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As the clock wound down during the final rounds of the NFL draft on Saturday, only two kickers were chosen — and 23-year-old openly gay former Middle Tennessee State placekicker Alan Gendreau was not one of them. 

Gendreau caused a bit of a media storm heading into the draft thanks to a lengthy profile from Cyd Zeigler over at OutSports. His story got picked up by a number of outlets and he did the rounds on some of the morning television shows. ABC's Good Morning America did a nice profile on the kid:

Gendreau could have been the first openly gay pro athlete in pro football if any of the NFL's 32 teams took a chance on him on Saturday. The league has been struggling to keep up with the pressures of social acceptance since the Super Bowl, when San Francisco 49ers cornerback Chris Culliver said a gay teammate wouldn't be welcome in the locker room. NFL coaches asking players about their sexuality during the draft combine -- the regular forum for rookies to show their physical skill to impress scouts -- didn't help matters, especially considering it was against league rules. So Gendreau's story was a potential breath of fresh air for the NFL when other leagues were making huge strides towards acceptance and they were still tripping over their shoelaces. 

To say Gendreau's college career was a bust would be a lie. He was a star kicker on the small Middle Tennessee State football team. They're no powerhouse in a mega conference like the S.E.C., but the Middle Tennessee State Blue Raiders are good enough to be a division one NCAA squad in the Sun Belt Conference.

His fellow Blue Raiders knew Gendreau was gay, but they didn't care. The whole world didn't know about his sexuality, but his family, friends, coaches and teammates were all well aware of it. He was just another dude in the locker room who made jokes and played football. "Everyone just saw him as a football player," former teammate Josh Davis told OutSports. "He was just one of the guys. The fact that he proved himself on the field, there was a respect for him. He's a good guy. He's a lot of fun to be around. With all the coaches and players, he had a good relationship."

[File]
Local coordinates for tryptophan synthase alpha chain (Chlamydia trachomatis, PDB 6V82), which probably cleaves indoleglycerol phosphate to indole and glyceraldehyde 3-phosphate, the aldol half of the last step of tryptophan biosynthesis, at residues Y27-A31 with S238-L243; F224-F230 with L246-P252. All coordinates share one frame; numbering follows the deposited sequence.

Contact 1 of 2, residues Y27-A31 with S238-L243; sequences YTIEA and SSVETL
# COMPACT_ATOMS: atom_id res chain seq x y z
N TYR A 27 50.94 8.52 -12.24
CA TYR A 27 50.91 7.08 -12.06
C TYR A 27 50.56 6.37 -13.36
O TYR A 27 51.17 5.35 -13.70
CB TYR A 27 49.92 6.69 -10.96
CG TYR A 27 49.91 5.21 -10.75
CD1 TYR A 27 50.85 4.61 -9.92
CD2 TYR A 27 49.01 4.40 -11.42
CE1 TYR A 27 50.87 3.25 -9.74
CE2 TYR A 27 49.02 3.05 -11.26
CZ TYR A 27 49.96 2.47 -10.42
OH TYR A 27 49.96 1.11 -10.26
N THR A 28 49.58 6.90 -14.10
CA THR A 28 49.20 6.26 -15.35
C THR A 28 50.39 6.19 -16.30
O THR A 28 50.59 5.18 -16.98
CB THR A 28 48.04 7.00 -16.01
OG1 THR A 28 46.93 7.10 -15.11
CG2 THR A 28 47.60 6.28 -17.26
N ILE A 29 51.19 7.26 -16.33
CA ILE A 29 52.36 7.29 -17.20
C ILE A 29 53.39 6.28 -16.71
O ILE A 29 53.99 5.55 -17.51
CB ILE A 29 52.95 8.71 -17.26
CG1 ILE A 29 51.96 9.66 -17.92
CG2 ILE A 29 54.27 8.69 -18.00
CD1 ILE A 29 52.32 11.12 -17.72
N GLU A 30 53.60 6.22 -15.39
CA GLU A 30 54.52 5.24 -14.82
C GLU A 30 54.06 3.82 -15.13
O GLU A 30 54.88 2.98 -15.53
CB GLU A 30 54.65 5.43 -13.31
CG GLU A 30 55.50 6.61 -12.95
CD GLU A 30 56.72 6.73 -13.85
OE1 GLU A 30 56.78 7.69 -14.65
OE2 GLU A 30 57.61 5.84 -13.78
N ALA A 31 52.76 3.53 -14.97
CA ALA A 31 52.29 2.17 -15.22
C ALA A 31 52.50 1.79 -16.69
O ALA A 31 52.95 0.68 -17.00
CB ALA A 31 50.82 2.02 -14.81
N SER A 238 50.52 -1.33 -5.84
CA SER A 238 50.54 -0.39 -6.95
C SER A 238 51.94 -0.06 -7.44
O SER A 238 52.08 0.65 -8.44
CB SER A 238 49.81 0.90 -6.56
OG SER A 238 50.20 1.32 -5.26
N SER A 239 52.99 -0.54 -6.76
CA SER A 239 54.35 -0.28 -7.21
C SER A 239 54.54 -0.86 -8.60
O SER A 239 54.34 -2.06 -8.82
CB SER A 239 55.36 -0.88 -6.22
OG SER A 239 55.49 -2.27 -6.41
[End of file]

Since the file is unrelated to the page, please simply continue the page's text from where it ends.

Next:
Over his four years with the team, Gendreau racked up enough points to secure the conference's career points record (295). But a mediocre senior season (he went 8 for 14 on his kicks that year) led to him losing coupled with an admittedly "half-assed" attempt at getting drafted in the NFL led him to take a year off from football. He had put that dream on the back burner. He stayed in shape but started working a residential real estate job in D.C.

But this year he was making a renewed push to get there. "Right now, looking back when I’m 40, I can’t say I gave it my best shot," Gendreau told OutSports. "I can’t say I really tried to make it into the NFL. Last year I did it half-assed. If I don’t give it everything I have now, I’ll regret it for the rest of my life."

Part of the reason he didn't get drafted was that he wasn't quite there in terms of professional football shape. He estimated in the Out Sports profile that he was still a month of training away from being ready for an NFL tryout. And clearly there wasn't a big market of teams looking for kickers this year. But injuries happen all the time, and it's only the beginning of the summer. At the very least, he's on the radar now. "I could have him out there 40 hours a day right now, doing TV, radio, and print," his publicist, Howard Bragman, told the Boston Globe. "But the object for this kid is not to be an activist. Yeah, he’s gay, and that’s all good. But the story, what he wants to do, is for him to make it to the NFL."

So at least we know he's focused. Gendreau should be in shape on time for training camps to begin at the end of the summer. That'll be his next chance to crack an NFL roster. You never know, he could get signed as an undrafted free agent. It's happened before with kickers. You might know this one guy. He kicked for the New England Patriots a few years back. He wasn't so bad, and he didn't get picked in the draft either. 

This article is from the archive of our partner The Wire.

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